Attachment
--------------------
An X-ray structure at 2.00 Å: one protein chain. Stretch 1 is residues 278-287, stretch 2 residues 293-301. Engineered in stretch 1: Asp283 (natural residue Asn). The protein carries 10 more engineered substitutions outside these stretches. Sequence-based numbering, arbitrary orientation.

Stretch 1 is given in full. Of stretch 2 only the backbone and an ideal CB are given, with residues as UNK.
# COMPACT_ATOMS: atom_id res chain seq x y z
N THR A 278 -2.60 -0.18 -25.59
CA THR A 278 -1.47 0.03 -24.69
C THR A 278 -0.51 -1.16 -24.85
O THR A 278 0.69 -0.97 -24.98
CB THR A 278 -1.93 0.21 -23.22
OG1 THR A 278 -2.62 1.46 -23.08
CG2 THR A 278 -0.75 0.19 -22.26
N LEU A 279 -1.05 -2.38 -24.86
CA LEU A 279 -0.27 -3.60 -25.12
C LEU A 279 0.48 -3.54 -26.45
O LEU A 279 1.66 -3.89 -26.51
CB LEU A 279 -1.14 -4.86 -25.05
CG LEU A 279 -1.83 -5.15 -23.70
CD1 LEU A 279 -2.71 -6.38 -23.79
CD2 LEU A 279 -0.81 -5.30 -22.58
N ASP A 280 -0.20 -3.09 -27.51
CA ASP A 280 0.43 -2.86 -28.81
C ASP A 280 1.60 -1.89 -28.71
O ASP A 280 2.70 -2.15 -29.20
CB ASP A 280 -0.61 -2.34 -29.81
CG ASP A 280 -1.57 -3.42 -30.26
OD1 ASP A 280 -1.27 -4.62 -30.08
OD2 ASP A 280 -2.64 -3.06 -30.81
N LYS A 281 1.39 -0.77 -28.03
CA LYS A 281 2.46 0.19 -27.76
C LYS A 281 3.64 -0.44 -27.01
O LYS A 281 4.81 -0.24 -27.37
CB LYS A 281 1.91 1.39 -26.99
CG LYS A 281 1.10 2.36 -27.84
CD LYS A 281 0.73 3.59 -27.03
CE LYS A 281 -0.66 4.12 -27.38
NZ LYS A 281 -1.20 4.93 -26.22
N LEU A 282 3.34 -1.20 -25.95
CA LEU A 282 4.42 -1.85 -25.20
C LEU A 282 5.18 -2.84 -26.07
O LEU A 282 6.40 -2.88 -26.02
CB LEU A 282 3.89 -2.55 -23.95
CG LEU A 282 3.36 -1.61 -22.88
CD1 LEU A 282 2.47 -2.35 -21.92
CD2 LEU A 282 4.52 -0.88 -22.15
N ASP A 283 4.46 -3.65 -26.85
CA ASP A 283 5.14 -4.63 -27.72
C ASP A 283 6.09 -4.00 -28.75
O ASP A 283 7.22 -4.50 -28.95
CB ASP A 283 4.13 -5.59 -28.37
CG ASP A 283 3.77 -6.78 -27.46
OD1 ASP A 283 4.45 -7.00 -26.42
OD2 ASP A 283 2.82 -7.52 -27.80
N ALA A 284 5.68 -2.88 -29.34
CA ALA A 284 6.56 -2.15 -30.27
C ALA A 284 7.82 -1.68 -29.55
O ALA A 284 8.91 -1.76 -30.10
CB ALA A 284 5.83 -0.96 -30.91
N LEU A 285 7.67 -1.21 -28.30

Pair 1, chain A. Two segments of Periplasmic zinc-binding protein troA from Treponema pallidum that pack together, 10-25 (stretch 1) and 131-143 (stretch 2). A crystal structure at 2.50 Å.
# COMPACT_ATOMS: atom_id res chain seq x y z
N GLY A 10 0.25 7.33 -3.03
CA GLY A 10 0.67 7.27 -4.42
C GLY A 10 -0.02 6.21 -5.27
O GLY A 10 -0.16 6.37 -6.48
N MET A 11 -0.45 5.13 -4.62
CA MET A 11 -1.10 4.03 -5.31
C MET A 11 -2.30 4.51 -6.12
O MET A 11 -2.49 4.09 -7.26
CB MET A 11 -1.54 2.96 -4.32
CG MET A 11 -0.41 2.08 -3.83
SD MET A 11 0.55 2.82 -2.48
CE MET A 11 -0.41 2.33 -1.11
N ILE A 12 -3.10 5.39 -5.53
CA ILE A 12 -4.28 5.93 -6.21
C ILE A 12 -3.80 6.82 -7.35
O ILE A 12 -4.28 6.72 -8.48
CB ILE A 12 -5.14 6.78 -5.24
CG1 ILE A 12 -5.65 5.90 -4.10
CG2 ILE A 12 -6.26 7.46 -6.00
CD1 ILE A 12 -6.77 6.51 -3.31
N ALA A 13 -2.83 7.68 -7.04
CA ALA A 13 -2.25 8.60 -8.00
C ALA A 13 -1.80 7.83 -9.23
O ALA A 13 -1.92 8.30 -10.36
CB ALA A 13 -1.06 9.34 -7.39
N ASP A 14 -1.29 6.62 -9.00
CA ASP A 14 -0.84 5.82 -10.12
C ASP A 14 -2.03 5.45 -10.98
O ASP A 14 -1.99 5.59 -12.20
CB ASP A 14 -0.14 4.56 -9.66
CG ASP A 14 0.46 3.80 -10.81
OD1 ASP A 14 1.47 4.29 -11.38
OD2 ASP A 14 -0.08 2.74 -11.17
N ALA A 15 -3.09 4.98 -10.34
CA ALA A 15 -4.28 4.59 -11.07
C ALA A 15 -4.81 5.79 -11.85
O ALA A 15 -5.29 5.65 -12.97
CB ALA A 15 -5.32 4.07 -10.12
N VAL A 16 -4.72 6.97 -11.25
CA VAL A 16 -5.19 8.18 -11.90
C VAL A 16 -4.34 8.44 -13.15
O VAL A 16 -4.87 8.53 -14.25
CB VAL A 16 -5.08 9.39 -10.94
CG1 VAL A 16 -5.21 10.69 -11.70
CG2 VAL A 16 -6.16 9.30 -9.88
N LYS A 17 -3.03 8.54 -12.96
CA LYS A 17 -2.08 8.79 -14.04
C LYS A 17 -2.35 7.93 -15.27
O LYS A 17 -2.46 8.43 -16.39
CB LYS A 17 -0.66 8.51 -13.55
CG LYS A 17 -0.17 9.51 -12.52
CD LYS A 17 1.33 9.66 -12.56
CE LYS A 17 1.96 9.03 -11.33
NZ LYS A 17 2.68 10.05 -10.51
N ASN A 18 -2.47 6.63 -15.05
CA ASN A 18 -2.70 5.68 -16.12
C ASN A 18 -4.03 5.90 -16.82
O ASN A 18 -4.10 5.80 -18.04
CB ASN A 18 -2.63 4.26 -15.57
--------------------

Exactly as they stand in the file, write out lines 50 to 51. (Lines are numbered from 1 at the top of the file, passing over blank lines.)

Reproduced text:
OD1 ASP A 283 4.45 -7.00 -26.42
OD2 ASP A 283 2.82 -7.52 -27.80